Thinking like a start-up – advice from business veteran Sherry Coutu
June 17, 2015 | Business inspiration
By Immy Ransom, guest contributor.
Sherry Coutu is one impressive woman. Not only has she started a number of businesses herself, but she has made investments in over 50 companies including DueDil, LoveFilm and Bonobos. I was lucky enough to hear advice from her first-hand at a recent Women in Business Network event in London on what it takes to found a company – although I think the advice applies not just to start-ups, but to existing businesses in terms of staying competitive and at the top of your game.
I wanted to share these three top business tips for you from Sherry:
1: Don’t see change as risky
Sherry spent a few months in a large corporation before deciding to quit her role and start her first company, ISI Emerging Markets (now known as EMIS), in 1994. This move from a seemingly secure, corporate position to new, unfamiliar waters would be perceived by many as risky. Certainly in Sherry’s case, a lot of raised eyebrows and questions were pointed in her direction.
However, Sherry didn’t really see it as a risk. A number of large companies today didn’t even exist ten years ago, and Sherry knew that all it took was the right idea to succeed.
High growth small businesses like start-ups were responsible for over 250,000 jobs in the UK in 2014 according to the Octopus Investments Centre for Economic and Business Research, proving vital to the economic recovery of the nation. Taking those insights into consideration, starting up isn’t a risk; it’s just a natural step in a changing economy. Staying put is especially concerning for individuals who face the danger of a glass ceiling; by starting up, you can make sure that ceiling never gets installed in the first place.
Beginning something new and putting everything on the line seems frightening, and of course risks should be considered, but if you commit to an idea, the fear of a lack of security should not be what is holding you back. If you do your homework and put forth enough hard work and commitment, you could be at the start of something big.
2: Think of something that solves a problem – it’s really that simple
Knowing whether or not your idea will be successful is rarely a sure thing, but Sherry broke it down to one simple objective: deliver a product or service that helps someone. It sounds simple enough, and really it is. It is necessary to picture where the product or service will fit into the life of a consumer and how it helps with a task or problem your audience faces. Winning ideas are borne out of solving the problems and inconveniences you experience in your own life.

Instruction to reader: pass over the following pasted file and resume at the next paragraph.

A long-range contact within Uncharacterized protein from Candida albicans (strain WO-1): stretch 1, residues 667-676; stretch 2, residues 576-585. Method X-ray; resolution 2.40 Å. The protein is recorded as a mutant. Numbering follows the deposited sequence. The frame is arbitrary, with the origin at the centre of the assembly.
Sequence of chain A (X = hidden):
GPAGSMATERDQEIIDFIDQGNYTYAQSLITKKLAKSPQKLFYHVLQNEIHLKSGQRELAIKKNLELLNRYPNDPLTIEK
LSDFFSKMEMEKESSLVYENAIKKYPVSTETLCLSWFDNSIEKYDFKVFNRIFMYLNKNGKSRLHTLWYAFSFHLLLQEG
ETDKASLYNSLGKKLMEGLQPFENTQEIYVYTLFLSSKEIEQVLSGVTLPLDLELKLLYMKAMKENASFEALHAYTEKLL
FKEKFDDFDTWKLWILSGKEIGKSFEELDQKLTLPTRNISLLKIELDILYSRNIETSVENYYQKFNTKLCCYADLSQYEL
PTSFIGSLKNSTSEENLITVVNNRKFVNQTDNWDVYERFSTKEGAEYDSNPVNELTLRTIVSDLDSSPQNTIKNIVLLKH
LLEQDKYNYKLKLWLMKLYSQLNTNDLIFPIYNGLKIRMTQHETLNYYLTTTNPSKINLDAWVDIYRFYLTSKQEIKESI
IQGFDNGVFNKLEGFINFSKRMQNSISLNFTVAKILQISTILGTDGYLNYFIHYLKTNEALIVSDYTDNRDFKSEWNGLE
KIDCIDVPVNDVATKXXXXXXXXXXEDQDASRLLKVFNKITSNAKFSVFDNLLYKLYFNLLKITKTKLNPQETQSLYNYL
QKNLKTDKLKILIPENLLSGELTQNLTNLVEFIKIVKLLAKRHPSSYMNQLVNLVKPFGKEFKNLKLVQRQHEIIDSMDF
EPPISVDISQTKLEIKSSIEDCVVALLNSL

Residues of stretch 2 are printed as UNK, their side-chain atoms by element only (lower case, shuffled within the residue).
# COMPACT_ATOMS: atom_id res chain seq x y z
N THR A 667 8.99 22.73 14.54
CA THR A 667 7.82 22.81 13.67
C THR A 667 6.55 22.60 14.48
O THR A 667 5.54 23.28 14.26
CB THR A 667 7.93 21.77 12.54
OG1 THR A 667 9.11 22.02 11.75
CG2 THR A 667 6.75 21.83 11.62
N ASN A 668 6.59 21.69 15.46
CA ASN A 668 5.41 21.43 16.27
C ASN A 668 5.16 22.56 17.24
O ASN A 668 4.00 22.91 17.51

Think of CityMapper: This online and mobile travel planner congregates data for transportation methods, disruptions and fares along with the weather and calorie-burning value of walking and biking routes. Azmat Yusuf, the founder, lived in several big cities himself and he solved the issue of getting around that was clearly present in his life as well as in others’. Blendle is another creative start-up that tackles the matter of paywalls for newspapers and magazines. The self-proclaimed “iTunes for journalism” lets users pay per article, with publishers setting the price and taking home 70% of the revenue.
Just looking at how people will benefit from the solution your idea delivers will provide an understanding of where the company can fit into the market and will provide you with the confidence to execute the idea.
3: Be passionate and excited about your goals
Starting a business is a large commitment, but having pride in your work and being passionate about the idea is what will set it apart from the rest. The enthusiasm and desire to accomplish your goals with your start-up is precisely what attracts investors like Sherry to help you follow through with it. The same logic applies to making decisions within a business; treating each idea with zealous dedication makes for successful implementation.
Sherry shared with us a metaphor she was once told, to describe the feeling you should have about starting up: imagine you’re standing in a pool and your nose is just above the water, then you find out someone is about to turn the wave machine on. Rather than worrying about drowning, that moment of anticipation, with a combination of fear and excitement, is how you should feel when starting up.
Whether you’re toying with the idea of starting your own business, or need some fresh new thinking to take your current company into new territory, these wise words from the book of Sherry could take you far.
Do you have a mentor or any top tips for embracing change? Let us know!
Image Source: LeWeb11